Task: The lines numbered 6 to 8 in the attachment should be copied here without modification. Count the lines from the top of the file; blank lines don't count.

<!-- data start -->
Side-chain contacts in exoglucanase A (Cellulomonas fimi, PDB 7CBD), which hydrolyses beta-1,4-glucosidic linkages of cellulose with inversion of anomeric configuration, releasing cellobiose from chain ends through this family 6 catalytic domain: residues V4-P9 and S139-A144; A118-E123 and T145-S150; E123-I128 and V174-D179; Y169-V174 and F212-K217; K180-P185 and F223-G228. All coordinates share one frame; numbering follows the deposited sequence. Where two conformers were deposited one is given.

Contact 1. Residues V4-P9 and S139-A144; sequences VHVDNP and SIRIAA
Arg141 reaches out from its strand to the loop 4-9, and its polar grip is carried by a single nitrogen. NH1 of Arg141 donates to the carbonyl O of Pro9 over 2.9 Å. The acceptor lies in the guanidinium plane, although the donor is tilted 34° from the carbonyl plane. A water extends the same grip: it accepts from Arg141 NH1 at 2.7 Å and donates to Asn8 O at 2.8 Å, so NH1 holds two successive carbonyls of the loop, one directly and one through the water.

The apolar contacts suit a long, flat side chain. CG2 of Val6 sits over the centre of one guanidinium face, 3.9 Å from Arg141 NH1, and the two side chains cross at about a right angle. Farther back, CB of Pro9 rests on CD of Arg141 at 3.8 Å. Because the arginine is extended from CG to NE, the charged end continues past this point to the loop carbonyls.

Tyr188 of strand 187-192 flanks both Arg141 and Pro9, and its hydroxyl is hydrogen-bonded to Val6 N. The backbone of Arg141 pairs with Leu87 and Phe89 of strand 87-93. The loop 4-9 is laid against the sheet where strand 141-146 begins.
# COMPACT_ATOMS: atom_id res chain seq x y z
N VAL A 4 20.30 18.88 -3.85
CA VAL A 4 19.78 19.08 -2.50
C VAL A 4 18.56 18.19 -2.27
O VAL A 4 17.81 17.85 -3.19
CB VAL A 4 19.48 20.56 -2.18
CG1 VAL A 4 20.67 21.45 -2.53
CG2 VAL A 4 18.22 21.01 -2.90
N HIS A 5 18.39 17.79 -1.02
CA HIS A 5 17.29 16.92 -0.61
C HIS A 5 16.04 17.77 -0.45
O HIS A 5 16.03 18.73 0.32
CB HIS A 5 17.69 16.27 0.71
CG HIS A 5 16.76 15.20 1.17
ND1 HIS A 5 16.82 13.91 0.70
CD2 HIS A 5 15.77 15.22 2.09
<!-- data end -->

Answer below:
# COMPACT_ATOMS: atom_id res chain seq x y z
N VAL A 4 20.30 18.88 -3.85
CA VAL A 4 19.78 19.08 -2.50